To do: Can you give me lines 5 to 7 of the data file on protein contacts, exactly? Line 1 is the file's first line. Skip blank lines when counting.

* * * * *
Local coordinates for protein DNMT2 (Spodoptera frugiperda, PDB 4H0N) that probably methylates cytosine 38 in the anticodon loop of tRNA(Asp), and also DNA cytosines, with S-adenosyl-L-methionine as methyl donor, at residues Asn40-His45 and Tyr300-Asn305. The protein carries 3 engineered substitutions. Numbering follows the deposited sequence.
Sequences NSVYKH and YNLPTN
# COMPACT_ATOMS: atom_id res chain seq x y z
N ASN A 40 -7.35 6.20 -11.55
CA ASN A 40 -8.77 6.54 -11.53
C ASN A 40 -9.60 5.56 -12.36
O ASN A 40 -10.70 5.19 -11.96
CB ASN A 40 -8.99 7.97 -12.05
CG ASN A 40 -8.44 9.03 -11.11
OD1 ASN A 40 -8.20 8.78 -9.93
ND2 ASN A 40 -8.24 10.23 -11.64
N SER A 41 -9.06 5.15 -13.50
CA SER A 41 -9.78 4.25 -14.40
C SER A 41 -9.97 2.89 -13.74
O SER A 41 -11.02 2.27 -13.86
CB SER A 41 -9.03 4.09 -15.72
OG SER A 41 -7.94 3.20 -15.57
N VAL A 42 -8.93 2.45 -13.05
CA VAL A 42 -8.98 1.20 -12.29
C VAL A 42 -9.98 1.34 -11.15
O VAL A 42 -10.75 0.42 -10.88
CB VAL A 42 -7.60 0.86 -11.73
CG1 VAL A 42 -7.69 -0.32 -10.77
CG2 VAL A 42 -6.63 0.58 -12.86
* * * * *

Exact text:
CA ASN A 40 -8.77 6.54 -11.53
C ASN A 40 -9.60 5.56 -12.36
O ASN A 40 -10.70 5.19 -11.96